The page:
John Hollar, who today is director of Christ For The Nations Institute in Dallas, Texas, looked directly at Tracy Spencer in 1984 and said, "You will be a father to many more than your eyes can see."
At the time, the Spencers had four children in their home and one was on the way. The family eventually grew to eight—four adopted and four biological children—but it hardly numbered as far as the eye can see.
Until 2006, when the Spencers traveled to Swaziland on a missions trip, they pondered Holler's words. There, in South Africa, the Spencers saw untold numbers of children orphaned by HIV/AIDS, and wondered if they were Tracy's prophesied family.
"From the standpoint of the first time ever going on an overseas mission trip, it was very life-changing," Tracy Spencer says. "Just everywhere you turn there are kids on the streets, chasing your car, asking for help.
"Lots of them are complete orphans or living in an orphanage or on their own," says Spencer, who was also struck by the orphans inability to obtain an education like he had been denied as a teenager.
Back home in Kansas, sitting on their front porch praying about how Tracy might become a spiritual father to Swazi children, the Spencers both saw the same vision, simultaneously.
In what Becky Spencer calls an open vision, she and Tracy saw their home transformed into a haven for burned-out pastors, tired Christians, troubled marriages and weary travelers.
The vision became the footprint for Grand Staff Ministries Inc., a group of nonprofit missionary endeavors that extend from Kansas to South Africa.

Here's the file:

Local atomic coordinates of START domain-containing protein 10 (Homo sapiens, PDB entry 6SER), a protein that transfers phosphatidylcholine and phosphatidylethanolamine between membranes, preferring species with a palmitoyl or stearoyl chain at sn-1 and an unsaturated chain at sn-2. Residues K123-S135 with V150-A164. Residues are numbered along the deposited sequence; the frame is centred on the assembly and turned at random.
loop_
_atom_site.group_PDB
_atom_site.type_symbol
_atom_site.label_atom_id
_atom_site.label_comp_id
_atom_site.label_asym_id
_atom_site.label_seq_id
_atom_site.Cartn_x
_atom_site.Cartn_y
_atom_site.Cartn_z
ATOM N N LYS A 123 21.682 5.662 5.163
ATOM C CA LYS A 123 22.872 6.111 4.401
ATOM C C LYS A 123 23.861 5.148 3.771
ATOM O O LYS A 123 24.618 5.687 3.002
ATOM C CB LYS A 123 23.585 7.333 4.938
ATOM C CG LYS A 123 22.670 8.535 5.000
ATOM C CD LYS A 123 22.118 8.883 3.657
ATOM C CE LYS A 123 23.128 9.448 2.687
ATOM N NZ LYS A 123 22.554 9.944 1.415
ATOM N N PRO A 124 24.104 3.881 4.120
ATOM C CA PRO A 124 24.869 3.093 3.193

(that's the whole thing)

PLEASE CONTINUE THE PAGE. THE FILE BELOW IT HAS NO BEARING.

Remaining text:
Jesus cares for abandoned, orphaned and vulnerable children who are like lost lambs, says Becky Spencer. "The Good Shepherd's staff is grand enough to care for each one—through sponsors," she says, explaining the ministry name.
Since 2006, GSM has provided money to educate 209 Swazi children—several of whom have graduated college or trade school in recent years—with support from American sponsors. Sixty-one children are currently in school, courtesy of generous spiritual parents in the U.S. Five more are pursuing post-secondary training.
The Spencers admit they've lost track of the number of trips to Swaziland but not the vulnerable people with whom they've "fallen in love" over the last nine years.
In 2010, 20 percent of the homesteads in Swaziland—or 195,000 children—were without adults parents, due primarily to deaths from AIDS. Four years earlier, when the Spencers first visited Swaziland, 11 percent of the homesteads were run by orphaned children—a more than 10 percent increase from 2006.